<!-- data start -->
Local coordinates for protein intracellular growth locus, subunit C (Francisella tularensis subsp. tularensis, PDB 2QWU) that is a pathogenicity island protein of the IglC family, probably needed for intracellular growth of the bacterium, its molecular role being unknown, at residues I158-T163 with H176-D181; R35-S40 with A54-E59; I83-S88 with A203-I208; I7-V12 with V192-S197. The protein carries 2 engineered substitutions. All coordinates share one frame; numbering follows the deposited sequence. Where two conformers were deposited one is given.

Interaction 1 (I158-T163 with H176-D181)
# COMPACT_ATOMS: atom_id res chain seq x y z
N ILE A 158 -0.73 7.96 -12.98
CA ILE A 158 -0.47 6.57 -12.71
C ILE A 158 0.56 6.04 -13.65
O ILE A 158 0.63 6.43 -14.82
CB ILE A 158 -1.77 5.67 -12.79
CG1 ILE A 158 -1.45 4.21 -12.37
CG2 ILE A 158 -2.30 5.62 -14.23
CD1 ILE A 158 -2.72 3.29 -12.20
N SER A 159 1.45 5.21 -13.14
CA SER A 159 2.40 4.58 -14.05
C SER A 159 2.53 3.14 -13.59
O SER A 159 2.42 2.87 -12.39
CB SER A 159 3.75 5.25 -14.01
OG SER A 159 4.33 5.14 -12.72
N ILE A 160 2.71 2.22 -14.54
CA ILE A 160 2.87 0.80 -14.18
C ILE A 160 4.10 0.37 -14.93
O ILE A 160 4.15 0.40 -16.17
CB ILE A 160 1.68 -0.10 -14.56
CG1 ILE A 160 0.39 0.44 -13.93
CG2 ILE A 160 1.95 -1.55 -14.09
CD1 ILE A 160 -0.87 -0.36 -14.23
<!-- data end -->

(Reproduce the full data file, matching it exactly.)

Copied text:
Local coordinates for protein intracellular growth locus, subunit C (Francisella tularensis subsp. tularensis, PDB 2QWU) that is a pathogenicity island protein of the IglC family, probably needed for intracellular growth of the bacterium, its molecular role being unknown, at residues I158-T163 with H176-D181; R35-S40 with A54-E59; I83-S88 with A203-I208; I7-V12 with V192-S197. The protein carries 2 engineered substitutions. All coordinates share one frame; numbering follows the deposited sequence. Where two conformers were deposited one is given.

Interaction 1 (I158-T163 with H176-D181)
# COMPACT_ATOMS: atom_id res chain seq x y z
N ILE A 158 -0.73 7.96 -12.98
CA ILE A 158 -0.47 6.57 -12.71
C ILE A 158 0.56 6.04 -13.65
O ILE A 158 0.63 6.43 -14.82
CB ILE A 158 -1.77 5.67 -12.79
CG1 ILE A 158 -1.45 4.21 -12.37
CG2 ILE A 158 -2.30 5.62 -14.23
CD1 ILE A 158 -2.72 3.29 -12.20
N SER A 159 1.45 5.21 -13.14
CA SER A 159 2.40 4.58 -14.05
C SER A 159 2.53 3.14 -13.59
O SER A 159 2.42 2.87 -12.39
CB SER A 159 3.75 5.25 -14.01
OG SER A 159 4.33 5.14 -12.72
N ILE A 160 2.71 2.22 -14.54
CA ILE A 160 2.87 0.80 -14.18
C ILE A 160 4.10 0.37 -14.93
O ILE A 160 4.15 0.40 -16.17
CB ILE A 160 1.68 -0.10 -14.56
CG1 ILE A 160 0.39 0.44 -13.93
CG2 ILE A 160 1.95 -1.55 -14.09
CD1 ILE A 160 -0.87 -0.36 -14.23